Russian Economy: Signs of Thawing

After the traditionally long and harsh Russian winter, spring is finally in the air in Moscow. And perhaps on the economic front, too, things may finally be looking up, after months of pain caused by the global financial crisis.

Russia is still hurting badly, of course. In recent months industrial production has been plummeting: down by 13% year-on-year in February, after a 20% plunge in January. This year the government expects Russia's gross domestic product will shrink by 2.2%, a significant turn for the worse following years of high growth, averaging 7% to 8% per annum. Many industrial enterprises are still in dire straits. A $1 billion bailout of Avtovaz (AVAZ.RTS), Russia's largest carmaker, on Mar. 30 was just one recent reminder of the huge social and economic challenges caused by this widespread industrial distress.

Yet despite these continuing problems, there are also some surprising signs of optimism. One rough-and-ready indicator of financial confidence, visible at exchange kiosks on every street corner, is the ruble exchange rate. Just a couple of months ago, the plummeting ruble was a phenomenon to behold. Despite pumping in around $200 billion to defend it, the Russian Central Bank was unable to prevent it from losing a third of its value.

Yet over the past couple of weeks the ruble has been firming up, gaining around 7% since its nadir in February. That's a vote of confidence in the central bank's new currency corridor. True, the ruble's recent buoyancy has a lot to do with the current weakness of the dollar. But the mood is noticeably calmer than a few weeks ago, when Russians couldn't rush fast enough to convert their savings and salaries into dollars. One result of this new financial stability is that the Russian central bank has hinted at cuts in interest rates.

A Lightening Mood

Of course, what matters even more is the performance of the real economy. But here, too, not everything may be quite as gloomy as recent production falls imply. Surveys of business confidence show that the mood among Russia's businesses is now slowly improving. One key survey, the VTB Capital Purchasing Managers Index, reached its highest level for five months in March.

True, at 42.0 points, the index is still below the 50 mark, which is the divide between contraction and expansion. But an industrial rebound may now be imminent, says Vladimir Salnikov, a researcher into industrial trends at Moscow's Centre for Macroeconomic Analysis & Short-Term Forecasting. "There are a lot of short-term factors which will probably stop acting in the next two to three months," he says. For example, many companies suspended production temporarily to clear surplus inventories.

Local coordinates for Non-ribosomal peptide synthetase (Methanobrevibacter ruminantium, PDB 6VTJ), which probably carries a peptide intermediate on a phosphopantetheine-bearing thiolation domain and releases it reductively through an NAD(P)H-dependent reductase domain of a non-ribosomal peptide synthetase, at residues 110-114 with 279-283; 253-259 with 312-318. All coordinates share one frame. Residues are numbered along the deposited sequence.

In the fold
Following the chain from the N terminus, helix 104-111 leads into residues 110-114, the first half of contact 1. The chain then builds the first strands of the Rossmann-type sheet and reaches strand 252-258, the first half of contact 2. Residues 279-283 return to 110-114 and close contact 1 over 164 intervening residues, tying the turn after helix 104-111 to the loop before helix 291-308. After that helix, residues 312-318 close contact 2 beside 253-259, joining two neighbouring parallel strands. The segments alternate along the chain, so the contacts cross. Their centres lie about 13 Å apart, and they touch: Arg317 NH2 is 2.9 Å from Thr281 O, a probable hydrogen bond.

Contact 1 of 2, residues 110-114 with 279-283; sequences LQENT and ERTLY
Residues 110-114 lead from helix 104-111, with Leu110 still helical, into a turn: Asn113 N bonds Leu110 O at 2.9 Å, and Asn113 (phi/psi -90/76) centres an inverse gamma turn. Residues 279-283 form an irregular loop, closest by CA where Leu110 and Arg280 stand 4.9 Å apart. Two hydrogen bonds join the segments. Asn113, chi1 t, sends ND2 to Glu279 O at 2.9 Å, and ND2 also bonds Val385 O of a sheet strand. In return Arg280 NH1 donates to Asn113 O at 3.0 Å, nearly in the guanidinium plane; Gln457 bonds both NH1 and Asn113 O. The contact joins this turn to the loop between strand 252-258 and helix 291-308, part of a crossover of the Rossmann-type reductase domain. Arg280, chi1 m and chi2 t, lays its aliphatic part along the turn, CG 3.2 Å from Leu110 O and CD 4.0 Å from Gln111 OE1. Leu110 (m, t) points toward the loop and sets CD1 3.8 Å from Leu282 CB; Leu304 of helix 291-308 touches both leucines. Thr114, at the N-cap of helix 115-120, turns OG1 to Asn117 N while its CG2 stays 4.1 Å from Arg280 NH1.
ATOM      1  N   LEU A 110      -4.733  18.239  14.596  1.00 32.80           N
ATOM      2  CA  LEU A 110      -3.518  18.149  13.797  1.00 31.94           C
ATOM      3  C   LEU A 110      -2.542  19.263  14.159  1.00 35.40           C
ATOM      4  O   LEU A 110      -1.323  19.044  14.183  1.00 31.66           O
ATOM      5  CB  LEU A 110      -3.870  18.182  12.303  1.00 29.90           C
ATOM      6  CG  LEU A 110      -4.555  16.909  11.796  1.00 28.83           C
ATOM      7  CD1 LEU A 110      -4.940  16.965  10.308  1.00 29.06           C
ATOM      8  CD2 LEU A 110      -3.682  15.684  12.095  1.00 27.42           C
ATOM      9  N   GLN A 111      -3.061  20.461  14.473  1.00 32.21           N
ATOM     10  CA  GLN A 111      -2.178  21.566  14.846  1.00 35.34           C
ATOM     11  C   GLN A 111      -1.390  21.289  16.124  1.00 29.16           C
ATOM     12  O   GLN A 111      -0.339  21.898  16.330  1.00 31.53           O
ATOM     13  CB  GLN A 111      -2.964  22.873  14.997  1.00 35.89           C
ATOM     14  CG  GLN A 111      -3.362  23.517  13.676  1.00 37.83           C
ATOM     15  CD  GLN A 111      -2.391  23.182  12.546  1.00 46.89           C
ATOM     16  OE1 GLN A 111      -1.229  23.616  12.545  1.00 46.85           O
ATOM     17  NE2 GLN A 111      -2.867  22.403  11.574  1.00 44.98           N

Meanwhile, corporate announcements about acquisitions and expansion plans, conspicuously absent for many months, now seem to be returning to the news columns. A $1.9 billion acquisition by Russian oil company Surgutneftegaz (SNGS.RTS), which acquired 21% of Hungarian refiner MOL (MOLB.WA) on Mar. 30, is only the most high-profile example.

Foreign investors also appear to be once again setting their sights on the Russian market. On Mar. 31, French engineering concern Alstom (ALSO.PA) announced it was acquiring a 25% + 1 share stake in Transmashholding, Russia's largest producer of railway locomotives. (The sales price will depend on Transmashholding's financial results over the next three years, but it is likely to be hundreds of millions of dollars.) Despite the economic contraction, Alstom evidently sees long-term opportunities in a country that has huge needs to upgrade its transport network. In terms of physical output, Transmashholding is already the largest rolling stock producer in the world.

Multinationals Marching In?

Meanwhile the Russian press reports the U.S. fast-food chain Burger King (BKC) is on the brink of entering the Russian market, where it is already actively recruiting staff. That's an especially bold step, when you consider that archrival McDonald's (MCD) already has a massive presence in Russia. Such rumors suggest that multinational investors, who had frozen their overseas expansion plans during the crisis, are now mulling the post-crisis opportunities in emerging markets like Russia.

It is, to be sure, very early days. There's still plenty that could go wrong. The most serious risks relate to the Russian banking sector, where the share of bad loans—already around 10% of banks' portfolios—is set to rise sharply. The result is likely to be a serious shakeout, with many smaller banks expected to fold. That process will need to be carefully handled, if it is to avoid sparking bank runs and a systemic financial panic.

Even more depends on what happens to the global economy, which is crucial for the recovery of Russia's commodity exports. The recent stabilization in Russia largely reflects the similar mood now observable in Western economies. But despite the first tentative signs of improvement, it would be hard to argue that anyone yet has a clear idea of how and when the global crisis will end.

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